A Page Turner
    Ariadne is a wonderful retelling of this Greek Myth. It was certainly a page turner for a first novel by Jennifer Saint. I am looking forward to her second novel which I understand will revolve around Clytemnestra and her daughter, Electra.
    It was a delight to read Ariadne and to be reacquainted with Greek Mythology in a very fun way. Great interaction between the gods, goddesses, demigods and mortals. The book has everything, lies, deceits, love, passion action and hate. Ariadne would be a good book for a book club discussion.
  • Alyson R. (Spokane, WA)
    Multi-layered novel that speaks to the timeless experiences of girls, women, and mothers
    I really enjoyed Ariadne and the author's character development. I also appreciated how she used Ariadne as a vehicle to understand the experience of girls, women, and mothers, whether mythical or human. Growing up reading Greek myths, I didn't "see" the peripheralization of females in myths or the patriarchal structure of society for humans and gods alike. From reading Ariadne as well as Circe, my adult mind is "see"ing what I didn't when I was younger. Ariadne covers the gambit in terms of the challenges, interests, and desires of women, given societal restrictions in ancient Greece, and the flightiness as well as vengeance of the gods. I feel like Jennifer Saint acknowledges the place of women in Ancient Greek society (and perhaps a reflection into today) as objects used, disposable, like Medusa. Women and their bodies (or parts) are paraded for male heroes to show their pride, strength, and glory. Women are conquered. Women have very little rights. Women are meant to serve in domestic roles keeping house and bearing/raising children. But even then, there's an ever-present threat from men or gods, of domestic violence and even infanticide. Saint goes a step further, she speaks to the experience of postpartum depression, something that women feel the need to hide or be ashamed of, in ancient Greece or today. And yet, Saint also speaks to the agency women find in their daily lives - that they aren't hollow vessels to be used, but full of strength, desire, intelligence, and action. For me, a standout display of this agency (and protest) was when Ariadne decided to use the loom to weave a pattern of her choosing, rather than a wedding scene dedicated to Hera. I would definitely recommend Ariadne to other readers.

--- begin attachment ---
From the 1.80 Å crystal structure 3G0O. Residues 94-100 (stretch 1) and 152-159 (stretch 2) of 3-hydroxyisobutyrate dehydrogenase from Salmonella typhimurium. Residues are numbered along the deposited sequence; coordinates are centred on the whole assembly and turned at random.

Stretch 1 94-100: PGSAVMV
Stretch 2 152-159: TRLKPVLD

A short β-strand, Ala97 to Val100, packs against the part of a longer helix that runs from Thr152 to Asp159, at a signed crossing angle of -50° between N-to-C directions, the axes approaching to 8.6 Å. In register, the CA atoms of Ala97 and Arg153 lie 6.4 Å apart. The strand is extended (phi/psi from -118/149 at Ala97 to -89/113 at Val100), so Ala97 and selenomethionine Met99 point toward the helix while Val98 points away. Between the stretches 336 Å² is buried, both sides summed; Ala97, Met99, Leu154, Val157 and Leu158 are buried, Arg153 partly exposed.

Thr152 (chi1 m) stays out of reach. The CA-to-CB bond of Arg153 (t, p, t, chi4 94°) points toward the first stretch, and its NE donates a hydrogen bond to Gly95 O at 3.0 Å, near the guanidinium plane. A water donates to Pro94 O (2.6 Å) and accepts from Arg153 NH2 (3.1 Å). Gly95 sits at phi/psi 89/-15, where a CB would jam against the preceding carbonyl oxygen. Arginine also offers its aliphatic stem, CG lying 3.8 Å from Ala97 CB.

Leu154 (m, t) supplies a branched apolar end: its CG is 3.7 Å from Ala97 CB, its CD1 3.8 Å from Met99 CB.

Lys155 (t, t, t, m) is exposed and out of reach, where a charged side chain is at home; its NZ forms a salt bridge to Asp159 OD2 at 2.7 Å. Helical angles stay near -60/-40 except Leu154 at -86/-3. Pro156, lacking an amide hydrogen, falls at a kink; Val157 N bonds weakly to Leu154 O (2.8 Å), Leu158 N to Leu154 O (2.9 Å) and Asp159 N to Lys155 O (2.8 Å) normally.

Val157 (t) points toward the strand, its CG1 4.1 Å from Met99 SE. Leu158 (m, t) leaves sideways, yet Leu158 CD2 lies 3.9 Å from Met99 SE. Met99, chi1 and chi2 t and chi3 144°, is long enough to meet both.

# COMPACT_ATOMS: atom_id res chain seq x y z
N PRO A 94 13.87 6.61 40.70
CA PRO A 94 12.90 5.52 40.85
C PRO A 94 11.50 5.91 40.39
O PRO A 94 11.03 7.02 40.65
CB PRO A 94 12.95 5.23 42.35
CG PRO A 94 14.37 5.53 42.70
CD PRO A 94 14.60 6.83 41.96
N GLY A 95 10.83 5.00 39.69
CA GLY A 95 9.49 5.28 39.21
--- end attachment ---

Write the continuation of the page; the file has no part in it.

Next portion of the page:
• Jennifer H. (Los Angeles, CA)
    An amazing feminist epic
    I was blown away by Ariadne. It presents itself so familiarly at first with all the traditional Greek myths and epic tropes. It then quickly subverts these old traditions shine a bright light of condemnation on toxic masculinity and the misogyny that runs through all these accepted classical narratives. Saint develops extremely complex characters and interactions, and explores a range of different feminine traits and personalities through the two sisters. The novel manages to be both empowering and sadly resigned. I loved it and strongly recommend this book!

Beyond the Book:
  Ariadne in Greek Mythology